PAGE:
As a number of legal experts warned they might, Donald Trump’s tweets about his “travel ban” helped convince an appeals court to block the controversial order. It’s the second time his own comments have helped the courts knock down the proposed legislation.

The 9th Circuit Court of Appeals issued a decision on Monday, ruling that the Trump’s attempt to block immigration from six predominantly Muslim countries “exceeded the scope of the authority delegated to him by Congress.”

In their ruling, the judges cited a tweet from the president that was posted after the recent terrorist attack in London, in which Trump argued that the U.S. needed a travel ban “for certain dangerous countries.”

The Trump tweet was cited in a footnote in the decision, at a point where the court was questioning the justification for the ban.

“The Order seeks to ban people from specific countries, but it does not provide any link between an individual’s nationality and their propensity to commit terrorism or their inherent dangerousness,” the judges said. “In short, the Order does not provide a rationale explaining why permitting entry of nationals from the six designated countries… would be detrimental.”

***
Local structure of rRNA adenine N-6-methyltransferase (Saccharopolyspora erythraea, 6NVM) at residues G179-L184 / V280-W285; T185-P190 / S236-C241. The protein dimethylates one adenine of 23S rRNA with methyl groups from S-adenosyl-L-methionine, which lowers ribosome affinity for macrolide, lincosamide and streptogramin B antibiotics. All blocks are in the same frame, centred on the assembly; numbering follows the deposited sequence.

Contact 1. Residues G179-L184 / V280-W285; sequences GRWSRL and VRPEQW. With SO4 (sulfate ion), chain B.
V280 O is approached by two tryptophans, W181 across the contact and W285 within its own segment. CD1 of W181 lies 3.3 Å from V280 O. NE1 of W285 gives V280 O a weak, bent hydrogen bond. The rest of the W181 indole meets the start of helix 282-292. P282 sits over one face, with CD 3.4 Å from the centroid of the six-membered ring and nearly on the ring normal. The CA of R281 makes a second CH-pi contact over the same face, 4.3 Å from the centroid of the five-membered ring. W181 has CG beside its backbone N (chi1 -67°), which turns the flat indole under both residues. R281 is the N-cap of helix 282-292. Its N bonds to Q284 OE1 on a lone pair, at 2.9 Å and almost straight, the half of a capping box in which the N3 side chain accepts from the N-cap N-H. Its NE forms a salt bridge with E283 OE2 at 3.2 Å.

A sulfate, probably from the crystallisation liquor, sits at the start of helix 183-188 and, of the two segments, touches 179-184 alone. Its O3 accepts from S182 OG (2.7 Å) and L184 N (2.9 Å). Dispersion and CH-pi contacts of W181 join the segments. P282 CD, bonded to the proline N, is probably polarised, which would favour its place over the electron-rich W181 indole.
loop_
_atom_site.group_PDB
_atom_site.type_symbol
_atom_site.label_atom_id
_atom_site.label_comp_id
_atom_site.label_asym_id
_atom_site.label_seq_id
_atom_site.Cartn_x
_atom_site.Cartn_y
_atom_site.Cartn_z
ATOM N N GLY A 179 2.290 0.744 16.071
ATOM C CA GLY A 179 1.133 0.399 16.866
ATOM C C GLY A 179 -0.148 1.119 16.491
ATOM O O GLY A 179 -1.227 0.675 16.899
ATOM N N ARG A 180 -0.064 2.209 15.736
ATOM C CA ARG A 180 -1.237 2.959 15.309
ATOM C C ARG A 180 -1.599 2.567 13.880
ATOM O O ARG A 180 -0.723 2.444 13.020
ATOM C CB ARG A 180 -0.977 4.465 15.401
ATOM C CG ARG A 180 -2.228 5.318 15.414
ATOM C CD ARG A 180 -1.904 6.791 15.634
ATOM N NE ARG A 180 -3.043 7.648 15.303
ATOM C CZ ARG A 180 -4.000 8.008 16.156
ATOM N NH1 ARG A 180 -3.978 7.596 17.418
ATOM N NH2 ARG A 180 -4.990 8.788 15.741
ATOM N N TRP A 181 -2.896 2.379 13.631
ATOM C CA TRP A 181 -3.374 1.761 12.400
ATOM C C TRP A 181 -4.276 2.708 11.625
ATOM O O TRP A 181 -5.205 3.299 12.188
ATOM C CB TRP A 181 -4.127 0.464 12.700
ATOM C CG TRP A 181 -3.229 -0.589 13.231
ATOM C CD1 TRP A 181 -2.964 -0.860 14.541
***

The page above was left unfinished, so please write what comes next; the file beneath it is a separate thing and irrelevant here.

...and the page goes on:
The court also noted that press secretary Sean Spicer recently confirmed that Trump sees his tweets as official statements from the president of the United States, and therefore they should have the same effect as a statement from the Oval Office.

Immediately after the president posted his thoughts on the travel ban in the wake of the London attacks, a number of people were quick to respond that this was probably unwise, given the fact that the immigration order was still before the courts.

The American Civil Liberties Union, for example, warned in a tweet that it was planning to use Trump’s tweets as evidence in its ongoing fight against the order.

Even someone fairly close to Trump — George Conway, a New York lawyer and husband of Trump adviser Kellyanne Conway — suggested that posting such a comment was unwise. “These tweets may make some ppl feel better, but they certainly won’t help OSG get 5 votes in SCOTUS, which is what actually matters. Sad.”

Conway went on to say that he was a big supporter of Trump and of the immigration ban, but added that tweets on legal matters “seriously undermine Admin agenda and POTUS.”

To make matters worse, Trump didn’t stop at one tweet about the ban (which his own administration had argued vociferously was not actually a ban, and shouldn’t be referred to with that term). The president said that he supported his original order, not the “watered down, politically correct version” that his own advisers had convinced him to sign.

That earlier version of the law was struck down by two lower courts because it was targeted at Muslims, and blocking travel based on a person’s religion is unconstitutional.

“I think he shot himself in the legal foot,” Cornell Law School immigration professor Stephen Yale-Loehr said of Trump’s comments about his preference for the original version of the ban.